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How to Be an Effective Public Intellectual: A Conversation With Allyson Hobbs, PhD
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How to Be an Effective Public Intellectual: A Conversation With Allyson Hobbs, PhD

When: Thursday, November 12, 2015
3:00 PM - 4:00 PM EST
Where: Virtual Classroom

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How To be an effective public intellectual

Featuring: Allyson Hobbs, PhD


About the facilitator:
Allyson Hobbs is an Assistant Professor in the History Department at Stanford University. She graduated magna cum laude from Harvard University and she received a Ph.D. with distinction from the University of Chicago. She has received fellowships from the Ford Foundation, the Clayman Institute for Gender Research, and the Center for the Comparative Study of Race and Ethnicity at Stanford.

Allyson’s first book, A Chosen Exile: A History of Racial Passing in American Life, published by Harvard University Press in 2014, examines the phenomenon of racial passing in the United States from the late eighteenth century to the present. A Chosen Exile won two prizes from the Organization of American Historians: the Frederick Jackson Turner Prize for best first book in American history and the Lawrence Levine Prize for best book in American cultural history.

A Chosen Exile has been reviewed in the New York Times Book Review, the San Francisco Chronicle, Harper’s, the Los Angeles Review of Books, and the Boston Globe. The book was selected as a New York Times Book Review Editor’s Choice, a “Best Book of 2014” by the San Francisco Chronicle, and a “Book of the Week” by the Times Higher Education in London. The Root named A Chosen Exile as one of the “Best 15 Nonfiction Books by Black Authors in 2014.”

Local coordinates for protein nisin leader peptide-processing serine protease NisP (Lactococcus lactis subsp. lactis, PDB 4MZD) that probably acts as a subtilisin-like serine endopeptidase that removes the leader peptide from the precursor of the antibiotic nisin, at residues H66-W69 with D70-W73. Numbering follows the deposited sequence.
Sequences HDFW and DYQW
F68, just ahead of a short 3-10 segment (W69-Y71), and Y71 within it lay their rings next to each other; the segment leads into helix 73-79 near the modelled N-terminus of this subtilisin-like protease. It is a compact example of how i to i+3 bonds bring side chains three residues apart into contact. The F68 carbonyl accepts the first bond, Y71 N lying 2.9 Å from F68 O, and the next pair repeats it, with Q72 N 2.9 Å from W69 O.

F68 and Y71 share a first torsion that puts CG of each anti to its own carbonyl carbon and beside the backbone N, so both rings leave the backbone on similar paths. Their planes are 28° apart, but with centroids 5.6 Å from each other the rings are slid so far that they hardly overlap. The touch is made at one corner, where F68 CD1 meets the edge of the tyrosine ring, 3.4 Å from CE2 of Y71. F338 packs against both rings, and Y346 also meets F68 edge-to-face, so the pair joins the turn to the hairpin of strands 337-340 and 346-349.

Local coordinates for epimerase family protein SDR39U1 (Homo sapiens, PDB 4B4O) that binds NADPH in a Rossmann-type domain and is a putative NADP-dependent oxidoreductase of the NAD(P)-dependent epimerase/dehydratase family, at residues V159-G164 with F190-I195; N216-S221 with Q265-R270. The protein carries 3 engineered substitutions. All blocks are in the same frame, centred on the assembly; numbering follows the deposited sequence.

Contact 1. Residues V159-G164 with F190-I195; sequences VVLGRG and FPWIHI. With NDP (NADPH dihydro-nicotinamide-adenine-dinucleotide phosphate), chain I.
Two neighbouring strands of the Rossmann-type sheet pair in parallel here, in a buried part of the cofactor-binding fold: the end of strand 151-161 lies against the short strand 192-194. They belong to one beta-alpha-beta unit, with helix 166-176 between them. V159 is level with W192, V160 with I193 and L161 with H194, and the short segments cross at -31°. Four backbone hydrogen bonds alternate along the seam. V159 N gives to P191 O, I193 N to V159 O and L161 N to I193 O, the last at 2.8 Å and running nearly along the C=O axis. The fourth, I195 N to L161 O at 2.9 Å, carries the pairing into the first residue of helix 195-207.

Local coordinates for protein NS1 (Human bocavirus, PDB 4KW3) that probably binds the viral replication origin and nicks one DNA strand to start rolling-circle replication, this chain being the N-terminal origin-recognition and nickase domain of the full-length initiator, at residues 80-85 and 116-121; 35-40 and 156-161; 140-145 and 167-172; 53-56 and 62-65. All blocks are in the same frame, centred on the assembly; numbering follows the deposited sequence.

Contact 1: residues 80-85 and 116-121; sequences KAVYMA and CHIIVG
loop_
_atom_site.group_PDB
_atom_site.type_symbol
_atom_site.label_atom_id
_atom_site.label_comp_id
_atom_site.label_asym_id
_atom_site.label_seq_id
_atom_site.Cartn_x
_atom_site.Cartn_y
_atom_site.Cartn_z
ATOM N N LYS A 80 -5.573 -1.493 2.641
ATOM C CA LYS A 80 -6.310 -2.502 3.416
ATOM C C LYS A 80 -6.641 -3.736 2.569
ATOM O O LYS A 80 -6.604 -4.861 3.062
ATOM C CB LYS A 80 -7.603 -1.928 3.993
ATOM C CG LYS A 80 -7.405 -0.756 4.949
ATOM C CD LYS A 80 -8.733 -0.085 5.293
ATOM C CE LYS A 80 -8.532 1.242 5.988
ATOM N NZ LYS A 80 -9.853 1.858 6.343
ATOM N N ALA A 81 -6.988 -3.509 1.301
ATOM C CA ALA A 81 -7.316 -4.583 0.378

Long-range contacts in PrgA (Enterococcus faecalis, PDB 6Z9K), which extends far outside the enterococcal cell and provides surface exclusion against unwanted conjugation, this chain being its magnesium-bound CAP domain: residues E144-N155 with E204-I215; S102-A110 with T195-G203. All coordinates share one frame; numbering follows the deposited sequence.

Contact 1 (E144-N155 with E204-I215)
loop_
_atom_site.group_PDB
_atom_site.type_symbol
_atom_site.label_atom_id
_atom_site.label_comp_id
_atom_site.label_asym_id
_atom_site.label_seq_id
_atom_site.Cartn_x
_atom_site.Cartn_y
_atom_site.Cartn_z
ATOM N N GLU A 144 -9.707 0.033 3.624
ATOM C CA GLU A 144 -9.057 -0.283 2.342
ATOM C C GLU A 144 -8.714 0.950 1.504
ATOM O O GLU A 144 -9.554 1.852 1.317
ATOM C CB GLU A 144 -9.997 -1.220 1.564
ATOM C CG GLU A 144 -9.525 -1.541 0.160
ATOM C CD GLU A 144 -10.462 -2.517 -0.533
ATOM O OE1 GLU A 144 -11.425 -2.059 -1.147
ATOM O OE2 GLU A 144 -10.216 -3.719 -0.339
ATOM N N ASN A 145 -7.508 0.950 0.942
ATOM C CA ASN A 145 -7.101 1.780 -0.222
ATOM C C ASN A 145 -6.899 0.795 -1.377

Allyson teaches courses on American identity, African American history, African American women’s history, and twentieth century American history and culture. She has won numerous teaching awards including the Phi Beta Kappa Teaching Prize, the Graves Award in the Humanities, and the St. Clair Drake Teaching Award.

Allyson writes for the New and her work has also been featured on,, and in the New York Times, Los Angeles Times, The Chronicle of Higher Education, The National Review, and the Christian Science Monitor.

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